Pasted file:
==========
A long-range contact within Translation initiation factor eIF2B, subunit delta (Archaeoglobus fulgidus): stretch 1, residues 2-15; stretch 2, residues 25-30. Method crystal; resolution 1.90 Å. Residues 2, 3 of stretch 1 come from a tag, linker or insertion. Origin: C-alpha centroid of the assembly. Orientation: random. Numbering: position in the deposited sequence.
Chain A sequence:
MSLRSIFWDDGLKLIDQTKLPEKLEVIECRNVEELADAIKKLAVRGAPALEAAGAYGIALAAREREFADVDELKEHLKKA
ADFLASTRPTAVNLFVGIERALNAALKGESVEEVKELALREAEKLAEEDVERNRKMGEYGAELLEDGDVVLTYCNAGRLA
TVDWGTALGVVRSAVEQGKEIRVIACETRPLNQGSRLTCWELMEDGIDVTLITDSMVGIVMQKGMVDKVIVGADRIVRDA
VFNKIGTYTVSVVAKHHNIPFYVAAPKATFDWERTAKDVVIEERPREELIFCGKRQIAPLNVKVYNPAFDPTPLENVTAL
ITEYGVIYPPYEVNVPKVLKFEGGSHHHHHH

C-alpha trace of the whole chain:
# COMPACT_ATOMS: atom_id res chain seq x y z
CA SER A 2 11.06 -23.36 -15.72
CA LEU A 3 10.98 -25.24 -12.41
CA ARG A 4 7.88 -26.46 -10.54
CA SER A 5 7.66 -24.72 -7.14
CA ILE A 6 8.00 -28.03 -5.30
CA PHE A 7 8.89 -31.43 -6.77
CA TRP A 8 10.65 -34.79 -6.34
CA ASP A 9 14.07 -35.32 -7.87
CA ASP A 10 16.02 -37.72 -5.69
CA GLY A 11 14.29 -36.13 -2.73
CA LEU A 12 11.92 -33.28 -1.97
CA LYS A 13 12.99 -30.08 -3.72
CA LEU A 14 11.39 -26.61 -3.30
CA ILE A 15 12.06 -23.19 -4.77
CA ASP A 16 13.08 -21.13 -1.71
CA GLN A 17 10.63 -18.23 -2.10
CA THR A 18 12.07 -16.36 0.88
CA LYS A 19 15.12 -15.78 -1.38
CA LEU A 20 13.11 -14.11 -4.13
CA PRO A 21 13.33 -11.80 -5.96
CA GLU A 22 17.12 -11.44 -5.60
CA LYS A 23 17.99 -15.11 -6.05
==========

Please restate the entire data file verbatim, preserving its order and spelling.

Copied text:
A long-range contact within Translation initiation factor eIF2B, subunit delta (Archaeoglobus fulgidus): stretch 1, residues 2-15; stretch 2, residues 25-30. Method crystal; resolution 1.90 Å. Residues 2, 3 of stretch 1 come from a tag, linker or insertion. Origin: C-alpha centroid of the assembly. Orientation: random. Numbering: position in the deposited sequence.
Chain A sequence:
MSLRSIFWDDGLKLIDQTKLPEKLEVIECRNVEELADAIKKLAVRGAPALEAAGAYGIALAAREREFADVDELKEHLKKA
ADFLASTRPTAVNLFVGIERALNAALKGESVEEVKELALREAEKLAEEDVERNRKMGEYGAELLEDGDVVLTYCNAGRLA
TVDWGTALGVVRSAVEQGKEIRVIACETRPLNQGSRLTCWELMEDGIDVTLITDSMVGIVMQKGMVDKVIVGADRIVRDA
VFNKIGTYTVSVVAKHHNIPFYVAAPKATFDWERTAKDVVIEERPREELIFCGKRQIAPLNVKVYNPAFDPTPLENVTAL
ITEYGVIYPPYEVNVPKVLKFEGGSHHHHHH

C-alpha trace of the whole chain:
# COMPACT_ATOMS: atom_id res chain seq x y z
CA SER A 2 11.06 -23.36 -15.72
CA LEU A 3 10.98 -25.24 -12.41
CA ARG A 4 7.88 -26.46 -10.54
CA SER A 5 7.66 -24.72 -7.14
CA ILE A 6 8.00 -28.03 -5.30
CA PHE A 7 8.89 -31.43 -6.77
CA TRP A 8 10.65 -34.79 -6.34
CA ASP A 9 14.07 -35.32 -7.87
CA ASP A 10 16.02 -37.72 -5.69
CA GLY A 11 14.29 -36.13 -2.73
CA LEU A 12 11.92 -33.28 -1.97
CA LYS A 13 12.99 -30.08 -3.72
CA LEU A 14 11.39 -26.61 -3.30
CA ILE A 15 12.06 -23.19 -4.77
CA ASP A 16 13.08 -21.13 -1.71
CA GLN A 17 10.63 -18.23 -2.10
CA THR A 18 12.07 -16.36 0.88
CA LYS A 19 15.12 -15.78 -1.38
CA LEU A 20 13.11 -14.11 -4.13
CA PRO A 21 13.33 -11.80 -5.96
CA GLU A 22 17.12 -11.44 -5.60
CA LYS A 23 17.99 -15.11 -6.05